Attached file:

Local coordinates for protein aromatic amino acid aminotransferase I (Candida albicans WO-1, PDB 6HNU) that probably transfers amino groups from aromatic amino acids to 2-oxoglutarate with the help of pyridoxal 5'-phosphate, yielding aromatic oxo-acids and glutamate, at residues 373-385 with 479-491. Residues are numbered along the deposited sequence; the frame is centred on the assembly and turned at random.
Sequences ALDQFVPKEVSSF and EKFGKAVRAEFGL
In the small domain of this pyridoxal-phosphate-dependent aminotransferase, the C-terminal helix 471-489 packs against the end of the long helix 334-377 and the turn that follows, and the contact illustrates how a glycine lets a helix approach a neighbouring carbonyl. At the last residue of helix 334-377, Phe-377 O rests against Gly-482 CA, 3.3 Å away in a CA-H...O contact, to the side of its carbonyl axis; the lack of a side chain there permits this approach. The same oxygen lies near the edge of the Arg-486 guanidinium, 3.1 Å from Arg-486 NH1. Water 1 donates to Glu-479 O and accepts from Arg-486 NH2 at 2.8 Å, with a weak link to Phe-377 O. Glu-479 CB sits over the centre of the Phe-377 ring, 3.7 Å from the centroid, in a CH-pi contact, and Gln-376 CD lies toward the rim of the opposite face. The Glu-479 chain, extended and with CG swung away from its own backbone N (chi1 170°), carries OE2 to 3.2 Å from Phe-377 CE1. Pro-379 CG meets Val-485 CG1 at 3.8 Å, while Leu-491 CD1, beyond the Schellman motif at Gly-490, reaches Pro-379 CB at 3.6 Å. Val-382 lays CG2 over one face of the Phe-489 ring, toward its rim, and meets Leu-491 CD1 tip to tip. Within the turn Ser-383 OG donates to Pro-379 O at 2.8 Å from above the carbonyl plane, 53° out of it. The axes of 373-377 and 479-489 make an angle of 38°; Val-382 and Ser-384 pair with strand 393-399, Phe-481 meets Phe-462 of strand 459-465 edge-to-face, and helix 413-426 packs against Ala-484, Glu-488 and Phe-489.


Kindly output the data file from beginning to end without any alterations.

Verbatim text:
Local coordinates for protein aromatic amino acid aminotransferase I (Candida albicans WO-1, PDB 6HNU) that probably transfers amino groups from aromatic amino acids to 2-oxoglutarate with the help of pyridoxal 5'-phosphate, yielding aromatic oxo-acids and glutamate, at residues 373-385 with 479-491. Residues are numbered along the deposited sequence; the frame is centred on the assembly and turned at random.
Sequences ALDQFVPKEVSSF and EKFGKAVRAEFGL
In the small domain of this pyridoxal-phosphate-dependent aminotransferase, the C-terminal helix 471-489 packs against the end of the long helix 334-377 and the turn that follows, and the contact illustrates how a glycine lets a helix approach a neighbouring carbonyl. At the last residue of helix 334-377, Phe-377 O rests against Gly-482 CA, 3.3 Å away in a CA-H...O contact, to the side of its carbonyl axis; the lack of a side chain there permits this approach. The same oxygen lies near the edge of the Arg-486 guanidinium, 3.1 Å from Arg-486 NH1. Water 1 donates to Glu-479 O and accepts from Arg-486 NH2 at 2.8 Å, with a weak link to Phe-377 O. Glu-479 CB sits over the centre of the Phe-377 ring, 3.7 Å from the centroid, in a CH-pi contact, and Gln-376 CD lies toward the rim of the opposite face. The Glu-479 chain, extended and with CG swung away from its own backbone N (chi1 170°), carries OE2 to 3.2 Å from Phe-377 CE1. Pro-379 CG meets Val-485 CG1 at 3.8 Å, while Leu-491 CD1, beyond the Schellman motif at Gly-490, reaches Pro-379 CB at 3.6 Å. Val-382 lays CG2 over one face of the Phe-489 ring, toward its rim, and meets Leu-491 CD1 tip to tip. Within the turn Ser-383 OG donates to Pro-379 O at 2.8 Å from above the carbonyl plane, 53° out of it. The axes of 373-377 and 479-489 make an angle of 38°; Val-382 and Ser-384 pair with strand 393-399, Phe-481 meets Phe-462 of strand 459-465 edge-to-face, and helix 413-426 packs against Ala-484, Glu-488 and Phe-489.